Politics

Ministers questioned on oil drilling risks and job estimates

Fracking Week in Parliament

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The SNP MP, Drew Hendry, asked the government last week about the environmental risks of oil drilling in south east England.

The area has seen high-profile oil exploration recently at sites at Broadford Bridge and Lidsey in West Sussex and Brockham and Horse Hill in Surrey. Angus Energy is expected to begin flow testing soon at the former Cuadrilla site at Balcombe in West Sussex.

In a written question, Mr Hendry (above left), the SNP energy spokesman asked what recent risk assessments had there been for shale oil exploration.

The Environment Minister, Therese Coffey (second left), said the onshore oil and gas risks had been assessed by the Environment Agency. Operators must apply for environmental permits, planning permission and hold a Petroleum Exploration and Development Licence (PEDL), she said.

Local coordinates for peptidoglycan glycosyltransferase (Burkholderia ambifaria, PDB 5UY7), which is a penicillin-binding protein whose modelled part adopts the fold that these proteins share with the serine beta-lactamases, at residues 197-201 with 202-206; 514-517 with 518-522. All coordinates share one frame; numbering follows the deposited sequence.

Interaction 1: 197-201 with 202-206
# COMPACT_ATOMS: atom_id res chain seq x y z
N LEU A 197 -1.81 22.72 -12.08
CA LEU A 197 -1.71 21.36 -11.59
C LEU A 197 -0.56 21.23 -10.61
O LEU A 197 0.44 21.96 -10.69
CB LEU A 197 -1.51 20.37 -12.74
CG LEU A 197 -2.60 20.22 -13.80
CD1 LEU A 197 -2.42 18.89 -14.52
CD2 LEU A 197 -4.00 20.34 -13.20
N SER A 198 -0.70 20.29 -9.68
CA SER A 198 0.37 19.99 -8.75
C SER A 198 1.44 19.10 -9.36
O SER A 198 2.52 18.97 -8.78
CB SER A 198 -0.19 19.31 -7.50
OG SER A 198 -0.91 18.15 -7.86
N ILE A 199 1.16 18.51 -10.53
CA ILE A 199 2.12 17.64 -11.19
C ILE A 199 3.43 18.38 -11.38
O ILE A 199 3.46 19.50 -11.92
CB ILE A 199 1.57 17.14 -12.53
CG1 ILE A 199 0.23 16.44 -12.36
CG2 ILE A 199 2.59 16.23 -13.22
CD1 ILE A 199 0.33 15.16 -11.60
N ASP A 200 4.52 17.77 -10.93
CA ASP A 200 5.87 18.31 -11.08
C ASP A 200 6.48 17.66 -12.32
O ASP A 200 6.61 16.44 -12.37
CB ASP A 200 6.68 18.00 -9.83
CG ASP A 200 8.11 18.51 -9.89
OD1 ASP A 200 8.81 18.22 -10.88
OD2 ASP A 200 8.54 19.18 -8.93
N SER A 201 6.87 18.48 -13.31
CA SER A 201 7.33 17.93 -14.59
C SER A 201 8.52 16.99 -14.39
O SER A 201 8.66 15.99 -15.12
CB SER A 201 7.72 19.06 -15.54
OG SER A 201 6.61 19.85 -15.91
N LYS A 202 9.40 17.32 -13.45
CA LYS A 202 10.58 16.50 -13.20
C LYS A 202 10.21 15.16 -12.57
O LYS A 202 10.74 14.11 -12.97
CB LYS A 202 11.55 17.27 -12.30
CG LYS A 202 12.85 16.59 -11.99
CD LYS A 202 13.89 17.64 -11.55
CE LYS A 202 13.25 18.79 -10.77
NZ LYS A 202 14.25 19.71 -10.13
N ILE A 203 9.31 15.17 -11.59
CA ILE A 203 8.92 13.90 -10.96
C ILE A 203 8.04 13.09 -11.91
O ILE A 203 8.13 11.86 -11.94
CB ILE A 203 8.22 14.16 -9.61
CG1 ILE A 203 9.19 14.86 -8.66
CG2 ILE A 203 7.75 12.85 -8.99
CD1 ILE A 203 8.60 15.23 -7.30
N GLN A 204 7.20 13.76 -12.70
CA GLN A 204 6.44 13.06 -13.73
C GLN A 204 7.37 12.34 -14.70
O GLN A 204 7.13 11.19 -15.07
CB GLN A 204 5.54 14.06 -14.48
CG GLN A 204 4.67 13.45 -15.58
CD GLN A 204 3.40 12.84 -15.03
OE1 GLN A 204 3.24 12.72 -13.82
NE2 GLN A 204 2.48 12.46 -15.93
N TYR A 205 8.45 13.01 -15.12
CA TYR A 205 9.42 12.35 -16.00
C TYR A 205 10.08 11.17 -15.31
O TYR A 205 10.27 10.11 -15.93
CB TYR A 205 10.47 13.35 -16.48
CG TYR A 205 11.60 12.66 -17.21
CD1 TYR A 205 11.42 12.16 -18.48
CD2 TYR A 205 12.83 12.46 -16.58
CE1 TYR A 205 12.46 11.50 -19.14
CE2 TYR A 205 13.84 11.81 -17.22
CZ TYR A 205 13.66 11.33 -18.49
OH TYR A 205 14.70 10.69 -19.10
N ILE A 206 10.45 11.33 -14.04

“The Environment Agency will only grant permits if it is satisfied that drilling will be carried out in a way that protects people and the environment. The permits place legally binding conditions on how drilling is carried out to protect groundwater, surface water and air quality and to ensure the safe storage, management and disposal of waste.”

Evidence for shale gas jobs

The Green Party’s co-leader, Caroline Lucas (pictured second right), asked the latest in a series of questions about the impact of the shale gas industry on the economy.

In a written question to the Business Secretary, she requested information about the basis of the Government’s argument that shale gas would support thousands of jobs.